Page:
EAERE 2021
Organised online
23 Jun - 25 Jun 2021
26th Annual Conference
of the European Association of Environmental and Resource Economists

Pre-conference Workshop: Validity of Stated Preference Environmental Valuation using Choice Modelling

This workshop is postponed to 2022 in the hope that travelling and offline meetings will be possible then. Thanks you your understanding, we hope to see you in 2022!

Local Organizers: Jürgen Meyerhoff, Julian Sagebiel

Scientific Committee: Vic Adamowicz, Klaus Glenk, Robert Johnston


Background and Aims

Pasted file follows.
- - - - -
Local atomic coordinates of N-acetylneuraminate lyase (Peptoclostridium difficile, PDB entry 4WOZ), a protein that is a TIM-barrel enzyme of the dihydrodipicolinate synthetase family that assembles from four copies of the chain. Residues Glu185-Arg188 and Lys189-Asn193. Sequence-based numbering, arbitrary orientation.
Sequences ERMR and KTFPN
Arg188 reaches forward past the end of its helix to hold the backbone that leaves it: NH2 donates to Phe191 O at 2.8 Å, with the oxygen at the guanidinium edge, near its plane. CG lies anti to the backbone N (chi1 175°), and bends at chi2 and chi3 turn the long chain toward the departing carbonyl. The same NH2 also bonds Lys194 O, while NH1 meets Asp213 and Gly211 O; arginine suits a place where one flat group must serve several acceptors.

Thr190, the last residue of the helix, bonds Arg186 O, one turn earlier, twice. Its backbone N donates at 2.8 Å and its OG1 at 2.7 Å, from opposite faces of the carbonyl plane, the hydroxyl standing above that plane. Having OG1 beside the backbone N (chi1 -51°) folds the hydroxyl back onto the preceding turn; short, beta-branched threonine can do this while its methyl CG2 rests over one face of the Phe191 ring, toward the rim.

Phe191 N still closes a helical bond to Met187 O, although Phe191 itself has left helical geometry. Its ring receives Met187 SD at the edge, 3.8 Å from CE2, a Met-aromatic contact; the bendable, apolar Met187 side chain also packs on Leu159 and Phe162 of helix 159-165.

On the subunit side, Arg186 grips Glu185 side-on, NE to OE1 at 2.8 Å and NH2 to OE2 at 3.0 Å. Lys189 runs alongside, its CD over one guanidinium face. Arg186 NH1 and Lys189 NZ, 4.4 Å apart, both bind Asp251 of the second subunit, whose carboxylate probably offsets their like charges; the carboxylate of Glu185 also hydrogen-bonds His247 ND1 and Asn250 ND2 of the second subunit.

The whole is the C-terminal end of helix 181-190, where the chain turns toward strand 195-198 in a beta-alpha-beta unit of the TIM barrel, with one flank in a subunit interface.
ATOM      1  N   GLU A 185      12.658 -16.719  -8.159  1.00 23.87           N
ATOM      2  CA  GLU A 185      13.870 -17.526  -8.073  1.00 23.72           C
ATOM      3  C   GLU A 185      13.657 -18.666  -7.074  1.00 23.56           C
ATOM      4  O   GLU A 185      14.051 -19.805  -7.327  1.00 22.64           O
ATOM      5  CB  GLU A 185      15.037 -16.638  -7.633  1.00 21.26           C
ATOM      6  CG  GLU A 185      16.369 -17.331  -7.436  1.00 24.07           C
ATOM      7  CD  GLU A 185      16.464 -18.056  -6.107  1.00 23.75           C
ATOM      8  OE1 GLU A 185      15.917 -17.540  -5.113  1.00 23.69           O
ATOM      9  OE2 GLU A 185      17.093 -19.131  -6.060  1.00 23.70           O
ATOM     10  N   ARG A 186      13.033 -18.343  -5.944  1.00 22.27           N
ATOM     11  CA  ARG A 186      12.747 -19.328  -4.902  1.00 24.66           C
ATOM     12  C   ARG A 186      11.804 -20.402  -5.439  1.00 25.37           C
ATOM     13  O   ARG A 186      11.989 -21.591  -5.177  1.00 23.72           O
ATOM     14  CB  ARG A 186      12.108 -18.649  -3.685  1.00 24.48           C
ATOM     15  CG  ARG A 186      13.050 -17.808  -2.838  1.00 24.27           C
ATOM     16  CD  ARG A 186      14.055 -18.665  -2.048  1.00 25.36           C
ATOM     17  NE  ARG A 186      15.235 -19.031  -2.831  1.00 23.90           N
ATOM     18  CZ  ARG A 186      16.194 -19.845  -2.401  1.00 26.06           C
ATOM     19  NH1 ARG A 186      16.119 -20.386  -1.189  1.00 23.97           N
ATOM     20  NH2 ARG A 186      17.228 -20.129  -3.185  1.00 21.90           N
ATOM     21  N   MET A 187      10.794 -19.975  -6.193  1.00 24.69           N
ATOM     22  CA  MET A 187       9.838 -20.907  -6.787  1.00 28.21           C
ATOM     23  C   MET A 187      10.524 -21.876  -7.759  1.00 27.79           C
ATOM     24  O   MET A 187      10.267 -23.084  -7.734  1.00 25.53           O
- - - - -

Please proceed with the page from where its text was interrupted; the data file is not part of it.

The need for information on economic values in the absence of market choices—including information on non-use or passive use values—has led to an unquestionable demand for value estimates from stated preference methods. These methods have also been subject to ongoing questions regarding validity. Although there has been extensive work to assess and establish the validity of stated preference methods over the past three decades, much of this work has focused on contingent valuation (or single binary choice) methods. The applicability of this work to discrete choice experiments (DCEs)—which now represent a large proportion of stated preference applications—is not always clear. The properties and often-greater complexity of DCE preference elicitation, relative to contingent valuation, can affect the types of validity concerns that are most relevant. Moreover, in many common areas of DCE application, such as transport and marketing, attention to validity concerns has focused heavily on econometrics and experimental design, with less attention elsewhere. This workshop will address a more comprehensive range of topics that are central to the validity of environmental DCEs, including fundamental topics such as questionnaire design and testing, survey mode, consequentiality, information effects, and the treatment of uncertainty.